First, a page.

Alright. So….I declared my credential variable to be of the type [pscredential]. Maybe it needs to be [MSFT_Credential]? Let’s try it. But wait, I have the bright idea that I should check to see how the ADDomain resource handles it, and I find my answer in the .psm1 file for the resource.

Looks like I need to update my Resource.

Hmmm. How else would you get the schema.mof to show that Type? Then I look at the schema.mof for my resource and get my answer.

So the type Credential, automatically changes to that in the schema. Good to know. Now I try my Resource using [MSFT_Credential]$Credential and that fails.

This has me stumped. Nothing of use in the DSC Event Logs. Comparing my .psm1 file to the ADDomain.psm1 file, I notice that all of their credentials are of the type [PSCredential] while mine is of the type [System.Management.Automation.PSCredential]. Which is weird (I think?). I try to change the parameter in my Configuration to the type [System.Management.Automation.PSCredential] but I get the same error. So I am going to change the .psm1 type to just [pscredential] and see what happens. I reloaded everything and change the type for Credential back to [PSCredential] and the same thing still happens.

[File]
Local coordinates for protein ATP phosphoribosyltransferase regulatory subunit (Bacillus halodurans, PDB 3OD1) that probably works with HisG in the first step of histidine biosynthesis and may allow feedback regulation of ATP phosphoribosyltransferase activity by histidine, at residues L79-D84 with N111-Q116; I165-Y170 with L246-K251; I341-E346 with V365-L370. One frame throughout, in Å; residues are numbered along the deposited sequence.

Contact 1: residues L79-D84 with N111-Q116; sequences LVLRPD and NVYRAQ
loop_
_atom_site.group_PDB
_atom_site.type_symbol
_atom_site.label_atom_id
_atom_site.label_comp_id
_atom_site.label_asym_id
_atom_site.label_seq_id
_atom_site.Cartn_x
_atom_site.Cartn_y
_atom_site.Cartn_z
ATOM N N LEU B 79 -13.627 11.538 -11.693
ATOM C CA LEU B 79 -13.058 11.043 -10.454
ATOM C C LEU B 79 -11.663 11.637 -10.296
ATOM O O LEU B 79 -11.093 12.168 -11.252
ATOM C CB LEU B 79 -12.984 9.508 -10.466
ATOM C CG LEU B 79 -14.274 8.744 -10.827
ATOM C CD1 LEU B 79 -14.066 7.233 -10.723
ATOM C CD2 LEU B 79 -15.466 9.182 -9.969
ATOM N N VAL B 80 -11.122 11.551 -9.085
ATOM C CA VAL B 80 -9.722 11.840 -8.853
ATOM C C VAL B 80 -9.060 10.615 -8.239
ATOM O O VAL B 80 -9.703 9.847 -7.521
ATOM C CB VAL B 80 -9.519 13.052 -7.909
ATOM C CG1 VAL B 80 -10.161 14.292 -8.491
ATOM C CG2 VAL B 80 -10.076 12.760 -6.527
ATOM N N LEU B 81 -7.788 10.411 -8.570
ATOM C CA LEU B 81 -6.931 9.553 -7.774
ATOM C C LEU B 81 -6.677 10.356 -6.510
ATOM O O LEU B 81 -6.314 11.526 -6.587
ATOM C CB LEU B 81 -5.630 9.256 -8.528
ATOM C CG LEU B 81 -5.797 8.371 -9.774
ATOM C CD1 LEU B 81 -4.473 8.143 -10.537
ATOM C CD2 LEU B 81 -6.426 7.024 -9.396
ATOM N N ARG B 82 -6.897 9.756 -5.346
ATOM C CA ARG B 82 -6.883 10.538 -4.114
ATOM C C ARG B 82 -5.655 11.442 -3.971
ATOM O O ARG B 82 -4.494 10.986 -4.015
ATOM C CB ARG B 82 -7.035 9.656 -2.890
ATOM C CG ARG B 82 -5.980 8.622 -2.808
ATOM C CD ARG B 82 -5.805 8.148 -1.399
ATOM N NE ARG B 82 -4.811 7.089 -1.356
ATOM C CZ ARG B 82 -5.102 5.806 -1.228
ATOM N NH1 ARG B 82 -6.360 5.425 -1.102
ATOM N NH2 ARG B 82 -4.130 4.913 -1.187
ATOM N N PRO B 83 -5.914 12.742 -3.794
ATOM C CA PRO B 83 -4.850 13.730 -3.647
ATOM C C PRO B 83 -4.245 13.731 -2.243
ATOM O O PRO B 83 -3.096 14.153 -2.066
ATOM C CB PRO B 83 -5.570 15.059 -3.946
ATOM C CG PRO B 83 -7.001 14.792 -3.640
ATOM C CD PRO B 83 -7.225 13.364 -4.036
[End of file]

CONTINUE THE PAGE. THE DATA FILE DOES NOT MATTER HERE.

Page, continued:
I am stumped. Going to call it a day on that front.

Edit: Thanks to Jason Hofferle for helping figure out what I was doing wrong (and it was something dumb). I was so wrapped up in the thought that I did something wrong in my Resource that I didn’t bother to specify the Credential property in my actual Configuration.

PowerShell DSC Journey – Day 20

When I left off yesterday I was trying to actually run a Configuration to create a Hardware Profile, and quickly realized that I was going to need a Credential parameter in order to do this, because not just anyone can connect to a Virtual Machine Manager server. So today’s post is going to be about adding a Credential property to my Configuration.

I am going to be referencing the Active Directory resource for this because I know that uses a credential parameter to authenticate to Active Directory. First thing first, let’s create a new DSC Resource Property.